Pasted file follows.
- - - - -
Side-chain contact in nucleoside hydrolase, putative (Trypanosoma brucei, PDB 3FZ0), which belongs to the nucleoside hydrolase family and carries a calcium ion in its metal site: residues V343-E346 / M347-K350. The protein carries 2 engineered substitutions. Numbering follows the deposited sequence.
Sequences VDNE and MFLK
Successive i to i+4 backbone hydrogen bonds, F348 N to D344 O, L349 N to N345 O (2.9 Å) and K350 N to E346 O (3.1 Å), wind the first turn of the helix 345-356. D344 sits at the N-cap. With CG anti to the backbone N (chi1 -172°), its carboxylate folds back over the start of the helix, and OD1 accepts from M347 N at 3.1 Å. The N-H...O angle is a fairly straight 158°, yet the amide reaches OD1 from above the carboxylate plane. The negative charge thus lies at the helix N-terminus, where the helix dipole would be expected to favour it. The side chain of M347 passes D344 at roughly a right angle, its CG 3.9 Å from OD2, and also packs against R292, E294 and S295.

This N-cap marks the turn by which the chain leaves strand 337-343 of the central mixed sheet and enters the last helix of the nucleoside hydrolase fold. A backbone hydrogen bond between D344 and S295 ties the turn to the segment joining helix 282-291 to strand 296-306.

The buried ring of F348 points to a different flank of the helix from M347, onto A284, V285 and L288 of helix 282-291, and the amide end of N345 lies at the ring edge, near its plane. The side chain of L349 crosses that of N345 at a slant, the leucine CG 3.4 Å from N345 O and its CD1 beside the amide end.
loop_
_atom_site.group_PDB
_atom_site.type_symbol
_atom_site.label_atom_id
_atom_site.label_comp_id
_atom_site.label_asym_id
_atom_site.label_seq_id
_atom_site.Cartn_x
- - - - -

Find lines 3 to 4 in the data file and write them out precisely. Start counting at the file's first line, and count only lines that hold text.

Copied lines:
Successive i to i+4 backbone hydrogen bonds, F348 N to D344 O, L349 N to N345 O (2.9 Å) and K350 N to E346 O (3.1 Å), wind the first turn of the helix 345-356. D344 sits at the N-cap. With CG anti to the backbone N (chi1 -172°), its carboxylate folds back over the start of the helix, and OD1 accepts from M347 N at 3.1 Å. The N-H...O angle is a fairly straight 158°, yet the amide reaches OD1 from above the carboxylate plane. The negative charge thus lies at the helix N-terminus, where the helix dipole would be expected to favour it. The side chain of M347 passes D344 at roughly a right angle, its CG 3.9 Å from OD2, and also packs against R292, E294 and S295.

This N-cap marks the turn by which the chain leaves strand 337-343 of the central mixed sheet and enters the last helix of the nucleoside hydrolase fold. A backbone hydrogen bond between D344 and S295 ties the turn to the segment joining helix 282-291 to strand 296-306.